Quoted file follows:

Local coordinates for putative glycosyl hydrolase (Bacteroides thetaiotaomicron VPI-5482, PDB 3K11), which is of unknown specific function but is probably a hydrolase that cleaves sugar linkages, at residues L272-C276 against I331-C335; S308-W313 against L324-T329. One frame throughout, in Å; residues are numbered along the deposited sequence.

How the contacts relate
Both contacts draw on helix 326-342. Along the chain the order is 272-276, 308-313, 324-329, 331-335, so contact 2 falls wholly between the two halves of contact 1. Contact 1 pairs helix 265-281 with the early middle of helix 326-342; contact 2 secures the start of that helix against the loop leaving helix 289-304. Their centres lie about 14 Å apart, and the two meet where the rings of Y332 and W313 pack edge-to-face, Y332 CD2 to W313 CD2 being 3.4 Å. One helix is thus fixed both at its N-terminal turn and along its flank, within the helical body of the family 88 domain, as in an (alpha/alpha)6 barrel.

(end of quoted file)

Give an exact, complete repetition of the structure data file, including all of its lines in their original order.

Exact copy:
Local coordinates for putative glycosyl hydrolase (Bacteroides thetaiotaomicron VPI-5482, PDB 3K11), which is of unknown specific function but is probably a hydrolase that cleaves sugar linkages, at residues L272-C276 against I331-C335; S308-W313 against L324-T329. One frame throughout, in Å; residues are numbered along the deposited sequence.

How the contacts relate
Both contacts draw on helix 326-342. Along the chain the order is 272-276, 308-313, 324-329, 331-335, so contact 2 falls wholly between the two halves of contact 1. Contact 1 pairs helix 265-281 with the early middle of helix 326-342; contact 2 secures the start of that helix against the loop leaving helix 289-304. Their centres lie about 14 Å apart, and the two meet where the rings of Y332 and W313 pack edge-to-face, Y332 CD2 to W313 CD2 being 3.4 Å. One helix is thus fixed both at its N-terminal turn and along its flank, within the helical body of the family 88 domain, as in an (alpha/alpha)6 barrel.